Also, while we are all living in this misery while watching current events, Billboard bought their outside auditing system Nelson Music. and Liberty media has more stake in iHeart radio creating two systems of monopoly in the music industry that will determine most things for the general public for a long time in the future.

        I want to post a long rant about a group I follow that has tons of success without any of these tricks but it’s just too much to get into.

      • Scotchy says:

        @Rabbled high fives to all you just wrote.
        It is such such a racket and with Billboard and Neilson Music being owned by the same company along with RollingStone Magazine for that matter, it’s a total market where if you aren’t on the inside you have to resort to being really crafty outside of the bubble to get anywhere in music (I am in the business and have been for 15 years and it’s crazy the level of corruption that exists behind the scenes)

  5. Mabs A'Mabbin says:

    The fonts! Dayum.

    • Darla says:

      the fonts don’t look the same at all to me, but I think this whole thing is a huge stretch.

      • Silver Charm says:

        Agree. This is a reach but she/her team should have checked.

        She does need to tell her fans to back off.

      • Darla says:

        Definitely, name calling is out of bounds. I really don’t know what possesses people to do this. Some say stan culture, and probably, but also, you see it happen with many things not involving celebrities.

      • whatWHAT? says:

        the fonts don’t look the same to me, either. doesn’t even look like Swift’s is the italic version of Rasool’s font.

        however, Swift should have checked…folklore is a common enough word but “the folklore” is NOT a common combination of words. it’s good that she changed it.

    • lucy2 says:

      I don’t think the fonts are the same, but the vertical placement of “the” is very similar. I don’t know if this is a case of the graphic design people straight up copying the other logo, or just not researching enough to see what else was already out there, especially given that “folklore” is a common word. There’s at least 8 or 9 other albums on itunes alone that are titled “Folklore”.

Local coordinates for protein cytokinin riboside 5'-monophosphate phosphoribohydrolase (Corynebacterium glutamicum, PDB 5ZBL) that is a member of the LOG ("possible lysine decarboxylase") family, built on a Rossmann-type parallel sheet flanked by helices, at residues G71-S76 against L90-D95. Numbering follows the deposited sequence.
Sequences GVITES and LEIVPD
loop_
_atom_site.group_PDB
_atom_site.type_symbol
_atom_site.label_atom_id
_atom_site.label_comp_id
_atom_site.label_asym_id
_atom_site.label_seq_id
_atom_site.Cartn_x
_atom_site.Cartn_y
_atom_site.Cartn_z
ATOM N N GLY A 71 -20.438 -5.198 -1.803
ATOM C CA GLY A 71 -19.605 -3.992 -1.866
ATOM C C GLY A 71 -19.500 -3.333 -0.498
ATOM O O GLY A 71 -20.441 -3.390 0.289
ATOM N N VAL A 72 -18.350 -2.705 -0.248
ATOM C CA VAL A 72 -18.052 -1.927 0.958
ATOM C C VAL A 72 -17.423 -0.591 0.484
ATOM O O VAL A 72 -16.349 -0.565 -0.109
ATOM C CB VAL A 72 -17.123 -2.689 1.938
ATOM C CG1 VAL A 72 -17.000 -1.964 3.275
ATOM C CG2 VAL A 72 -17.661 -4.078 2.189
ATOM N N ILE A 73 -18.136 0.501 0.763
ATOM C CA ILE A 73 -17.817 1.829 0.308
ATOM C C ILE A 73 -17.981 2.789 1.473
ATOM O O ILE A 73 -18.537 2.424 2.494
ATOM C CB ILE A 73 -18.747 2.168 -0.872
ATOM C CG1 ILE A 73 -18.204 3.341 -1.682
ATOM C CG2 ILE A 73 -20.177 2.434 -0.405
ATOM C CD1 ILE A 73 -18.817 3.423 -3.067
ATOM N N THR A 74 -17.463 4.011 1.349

Either way, I’m glad her team dealt with it quickly, and I hope it wasn’t damaging to the other business.

  6. Darla says:

    I will probably be kicked off of here for saying this, but…I bought the hat.

    I love the album and I wanted the hat, sue me! Kick me out of your cool kids internet club, go ahead. As a Big Bang Theory Superfan, I was never gonna get in it anyway! lol Oh you know what? This just made me think I would love a Sheldon Cooper hat! i’m gonna go see if I can find one now!

    • Case says:

      The hat is so cute! I bought the white and grey marbled pullover and the vinyl! I’m so excited about it. I’m a Taylor fan so I have merch from her previous tours, and thought this would be particularly special given that it is an album that came out at such a unique moment in time. It very likely won’t get a tour so this is the time to buy merch!

  7. shabs says:

    seems a bit of a non-issue, not quite sure why it’s becoming a race thing.

    The logo’s are so uninspired it’s literally just folklore and the fonts aren’t even the same. Despite this she’s changed the logo anyway.

    • tanesha86 says:

      It’s always white people who can’t seem understand “why it’s become a race thing” and that just goes to show how privileged you truly are. Race is ALWAYS a factor when you’re a POC, it affects literally every aspect of your life and society will never let you forget it either. I’m sick and tired of y’all being so dismissive and snide on this site, some of y’all are truly clueless.